TKR surgery is generally a safe procedure with fewer than 10% of patients experiencing post-operative complications. These adverse events include short-term (e.g. 90-day) post-operative mortality [12, 15]. Mortality following TKR is low and has been declining over recent years [2]. However, there is a scarcity of data on who is at risk of post-operative death, and a related prediction tool or algorithm would help inform decisions for patients subjectively at risk of complications. For example, a high-risk patient may opt-out of surgery as the long-term benefits are outweighed by the cost. Providing a short-term mortality risk model could help inform decision making regarding whether to opt for the surgery and to help target preventative interventions.

To be clinically useful, covariates included in any model must be readily available at the time of model implementation. For this study this means pre-operatively. Current prediction model studies of post-operative outcomes after TKR have several limitations. In a recent review predicting post-operative infection after total joint replacement [9], most models were not externally validated, the process of applying a model in a new database to check if performance transfers to new data, and none were ready for clinical use due to issues with application (e.g. variables unobtainable at time of use) or insufficient performance. Some models were developed using data that were not routinely collected in observational data (e.g., floor of a patient’s bedroom, preoperative walking distance) and therefore validation of these models was infeasible using the data available in this study. Finally, most models had not taken full advantage of all data available in medical records. For example, using a comorbidity index [6] instead of all patient characteristics [8]. There is currently no TKR specific mortality prediction model.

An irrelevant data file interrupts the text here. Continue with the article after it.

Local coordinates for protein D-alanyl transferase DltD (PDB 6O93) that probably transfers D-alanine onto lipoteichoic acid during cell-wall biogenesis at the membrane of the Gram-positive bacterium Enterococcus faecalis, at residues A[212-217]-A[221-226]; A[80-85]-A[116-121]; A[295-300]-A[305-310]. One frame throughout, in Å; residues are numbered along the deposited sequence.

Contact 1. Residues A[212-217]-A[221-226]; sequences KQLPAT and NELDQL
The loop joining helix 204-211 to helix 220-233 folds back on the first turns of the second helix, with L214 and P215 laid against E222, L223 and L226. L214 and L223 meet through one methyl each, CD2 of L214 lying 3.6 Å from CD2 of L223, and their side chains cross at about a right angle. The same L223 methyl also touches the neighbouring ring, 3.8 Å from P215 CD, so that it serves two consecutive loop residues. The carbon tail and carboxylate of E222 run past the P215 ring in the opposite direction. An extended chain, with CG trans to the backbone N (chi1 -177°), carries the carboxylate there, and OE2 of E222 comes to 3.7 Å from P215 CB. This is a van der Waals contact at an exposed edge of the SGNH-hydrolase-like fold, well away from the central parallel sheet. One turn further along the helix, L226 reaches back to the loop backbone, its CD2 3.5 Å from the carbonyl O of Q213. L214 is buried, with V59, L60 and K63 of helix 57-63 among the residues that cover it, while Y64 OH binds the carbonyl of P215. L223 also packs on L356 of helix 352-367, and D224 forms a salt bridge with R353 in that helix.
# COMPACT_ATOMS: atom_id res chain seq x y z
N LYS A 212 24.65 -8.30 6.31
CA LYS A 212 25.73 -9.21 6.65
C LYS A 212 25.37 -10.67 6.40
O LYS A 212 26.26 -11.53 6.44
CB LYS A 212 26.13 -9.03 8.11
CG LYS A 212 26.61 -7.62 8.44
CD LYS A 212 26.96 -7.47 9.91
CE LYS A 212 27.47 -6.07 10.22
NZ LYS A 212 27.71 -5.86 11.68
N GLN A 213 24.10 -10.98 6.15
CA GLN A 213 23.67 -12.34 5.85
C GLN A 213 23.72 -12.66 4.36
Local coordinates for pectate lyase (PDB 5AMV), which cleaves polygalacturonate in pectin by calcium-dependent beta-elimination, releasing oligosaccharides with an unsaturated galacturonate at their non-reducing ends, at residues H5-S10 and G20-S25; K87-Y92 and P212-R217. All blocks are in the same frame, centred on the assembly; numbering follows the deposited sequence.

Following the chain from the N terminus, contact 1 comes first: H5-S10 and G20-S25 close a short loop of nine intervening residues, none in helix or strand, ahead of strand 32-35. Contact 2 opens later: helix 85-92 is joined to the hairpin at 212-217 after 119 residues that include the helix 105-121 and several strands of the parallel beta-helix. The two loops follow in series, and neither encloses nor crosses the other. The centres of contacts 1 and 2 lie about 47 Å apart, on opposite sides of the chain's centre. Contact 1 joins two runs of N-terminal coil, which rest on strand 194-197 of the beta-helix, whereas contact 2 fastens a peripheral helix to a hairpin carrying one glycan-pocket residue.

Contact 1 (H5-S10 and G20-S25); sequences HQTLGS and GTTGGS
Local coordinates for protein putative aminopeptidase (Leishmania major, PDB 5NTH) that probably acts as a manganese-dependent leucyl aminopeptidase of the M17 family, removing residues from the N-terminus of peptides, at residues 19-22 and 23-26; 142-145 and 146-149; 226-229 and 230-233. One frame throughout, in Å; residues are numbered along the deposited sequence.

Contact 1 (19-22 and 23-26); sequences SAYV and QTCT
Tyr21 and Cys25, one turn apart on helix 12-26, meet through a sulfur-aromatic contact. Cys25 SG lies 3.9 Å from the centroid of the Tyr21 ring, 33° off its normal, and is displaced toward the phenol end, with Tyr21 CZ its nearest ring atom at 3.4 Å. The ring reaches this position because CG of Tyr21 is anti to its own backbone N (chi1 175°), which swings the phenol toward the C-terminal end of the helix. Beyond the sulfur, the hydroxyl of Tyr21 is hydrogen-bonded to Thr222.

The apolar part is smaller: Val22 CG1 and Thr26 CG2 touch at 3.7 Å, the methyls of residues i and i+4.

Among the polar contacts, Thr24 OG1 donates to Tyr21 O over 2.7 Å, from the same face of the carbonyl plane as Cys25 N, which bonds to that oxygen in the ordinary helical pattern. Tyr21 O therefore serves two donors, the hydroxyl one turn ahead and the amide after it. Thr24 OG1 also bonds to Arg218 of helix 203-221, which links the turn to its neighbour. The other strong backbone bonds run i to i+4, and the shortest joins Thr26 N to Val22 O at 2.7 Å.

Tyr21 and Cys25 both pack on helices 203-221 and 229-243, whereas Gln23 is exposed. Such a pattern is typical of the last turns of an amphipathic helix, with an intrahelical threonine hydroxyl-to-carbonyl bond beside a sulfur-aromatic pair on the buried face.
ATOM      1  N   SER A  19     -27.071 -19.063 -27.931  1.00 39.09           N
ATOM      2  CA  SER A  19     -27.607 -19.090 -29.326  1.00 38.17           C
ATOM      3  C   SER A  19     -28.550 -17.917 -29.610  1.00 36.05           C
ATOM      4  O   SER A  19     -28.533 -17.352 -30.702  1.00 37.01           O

A well performing robust model that predicts mortality could be used to aid in decision making for TKR as well as targeting interventions for high risk patients. As such the hypothesis of this study is that 90-day all-cause mortality is predictable using routinely collected data. This will be assessed by developing and externally validating a model using area under receiver operator curve.

Materials and methods

This retrospective cohort study used observational healthcare databases from the UK (The Health Improvement Network (THIN) [3]) and US (Optum). Detailed information on these databases is available in Table 1. All databases used in this paper were mapped into the Observational Medical Outcomes Partnership Common Data Model (OMOP-CDM) [11]. The OMOP-CDM was developed for researchers to transform diverse datasets into a consistent structure and vocabulary. This means studies using these databases are more replicable increasing the clinical relevance of evidence.

Table 1 Database Information

Each site obtained institutional review board approval for the study or used de-identified data and therefore the study was determined not to be human subjects research. Informed consent was not necessary at any site.


Development target population cohort

The target population for model development and validation contained patients with knee osteoarthritis undergoing TKR. The first recorded TKR procedure identified was considered the event of interest with the date of surgery as index date. Inclusion criteria required patients to have at least 1 year of continuous pre-index date recorded observation time. Individuals below the age of 40, those with prior evidence of knee arthroplasty, knee fracture, knee surgery (except diagnostic procedures), rheumatoid arthritis, inflammatory arthropathies, or septic arthritis at any time before the index date were excluded. This is because these patients likely have a cause other than osteoarthritis for their surgery. Patients with spine, hip, or foot pathology observed in the 365 days before index date were also excluded.

The target cohort for TKR is available at: TKR:

Outcome cohorts

Mortality was defined as all-cause mortality based on records of date of death. This is well captured in THIN and in Optum until 2013, when a change in reporting means that the capture after this time is specific but less sensitive. Available at:

Patients were considered at risk for mortality from the day after surgery up until day 90.

Candidate predictors